Fillon fighting on
Fillon fighting on

-Analysis-

PARIS — Political junkies everywhere are getting used to the rush of watching election campaigns defy the laws of physics. Just a few weeks ago, the path looked all clear for François Fillon to become the next French President in the vote later this spring. By yesterday, the former center-right Prime Minister looked to be barely hanging on to his candidacy, even seeming to confirm that his chances had been killed by the "Penelopegate" scandal, calling the deepening judicial probe into the hiring of his wife, "a political assassination."

But Fillon is not dead yet. And the victories of the Brexit referendum and Donald Trump should teach us all the imperative of stretching our imagination. Though considered a mostly staid and conservative figure through his career, Fillon seems to thrive in taking on the role of victim of prosecutors and the press. A similar strategy helped him win the center-right party's primary election in November, gaining momentum after accusing the media of trying to decide the outcome for the voters by emphasizing that it was a two-man race between a pair of other candidates. His underdog message resonated with a significant part of the electorate.

In France, as in other Western countries, there's growing hostility toward the media. A recent study on the French public's trust towards the country's institutions showed that only 24% trust the media and journalists. Also noteworthy is the level of trust towards the justice system: just 44%.

Though centrist newcomer Emmanuel Macron has been rising in the polls, the original "pre-Penelopegate" scenario could still come to pass in the two-round election — but with a twist. The failure of the outgoing center-left government and general rightward shift of the electorate may still mean that Fillon and nationalist right-wing leader Marine Le Pen are the two survivors of the first round of voting. Before the drama of his legal troubles, Fillon would have been considered the favored establishment choice in the runoff, with Le Pen using her own longstanding battles with the media and magistrates as the firebrand outsider. Now a Fillon-Le Pen showdown would be a contest of two candidates running hard against the establishment. Defying the laws of physics indeed.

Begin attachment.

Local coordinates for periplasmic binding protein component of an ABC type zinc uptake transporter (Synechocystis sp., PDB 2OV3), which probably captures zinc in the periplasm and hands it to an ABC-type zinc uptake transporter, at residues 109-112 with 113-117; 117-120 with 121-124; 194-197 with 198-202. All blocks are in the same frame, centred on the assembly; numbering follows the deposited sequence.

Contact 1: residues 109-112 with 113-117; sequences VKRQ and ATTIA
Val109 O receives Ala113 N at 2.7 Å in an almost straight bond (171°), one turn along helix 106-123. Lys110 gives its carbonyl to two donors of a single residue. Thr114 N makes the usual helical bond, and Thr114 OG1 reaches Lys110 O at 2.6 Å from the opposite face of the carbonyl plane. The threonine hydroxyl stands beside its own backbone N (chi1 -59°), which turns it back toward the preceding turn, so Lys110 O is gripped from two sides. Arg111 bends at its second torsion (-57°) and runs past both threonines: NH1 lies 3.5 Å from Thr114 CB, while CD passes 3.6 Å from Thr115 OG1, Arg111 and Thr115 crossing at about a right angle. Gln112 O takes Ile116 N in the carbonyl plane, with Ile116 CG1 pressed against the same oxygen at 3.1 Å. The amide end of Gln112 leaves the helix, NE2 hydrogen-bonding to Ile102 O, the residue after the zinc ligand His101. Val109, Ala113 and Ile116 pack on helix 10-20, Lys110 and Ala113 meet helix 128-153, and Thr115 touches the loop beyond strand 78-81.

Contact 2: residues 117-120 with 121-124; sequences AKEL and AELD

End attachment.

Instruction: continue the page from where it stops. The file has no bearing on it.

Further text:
You've reached your monthly limit of free articles.
To read the full article, please subscribe.
Get unlimited access. Support Worldcrunch's unique mission:
  • Exclusive coverage from the world's top sources, in English for the first time.
  • Stories from the best international journalists.
  • Insights from the widest range of perspectives, languages and countries
Already a subscriber? Log in
Support Worldcrunch
We are grateful for reader support to continue our unique mission of delivering in English the best international journalism, regardless of language or geography. Click here to contribute whatever you can. Merci!
Geopolitics

Why Ghosts Of Hitler Keep Appearing In Colombia

Colombia's police chiefs must be dismally ignorant if they think it was "instructive" to expose young cadets bereft of historical education to Nazi symbols.

Nazi symbols were displayed in public at the Tuluá Police Academy

Reinaldo Spitaletta

-OpEd-

BOGOTÁ — Adolf Hitler was seen in 1954, wandering around the chilly town of Tunja, northeast of the Colombian capital. The führer was, they said, all cloaked up like a peasant — they even took a picture of him. Later, he was spotted nearby at the baths in the spa town of Paipa, no doubt there for his fragile health.

A former president and notorious arch-conservative of 20th century Colombian politics, Laureano Gómez used to pay him homage. A fascist at heart, Gómez had to submit to the United States as the victor of World War II. He wasn't the only fascist sympathizer in Colombia then. Other conservatives, writers and intellectuals were fascinated by Nazism.

Keep reading... Show less
Support Worldcrunch
We are grateful for reader support to continue our unique mission of delivering in English the best international journalism, regardless of language or geography. Click here to contribute whatever you can. Merci!
You've reached your monthly limit of free articles.
To read the full article, please subscribe.
Get unlimited access. Support Worldcrunch's unique mission:
  • Exclusive coverage from the world's top sources, in English for the first time.
  • Stories from the best international journalists.
  • Insights from the widest range of perspectives, languages and countries
Already a subscriber? Log in
THE LATEST
FOCUS
TRENDING TOPICS
MOST READ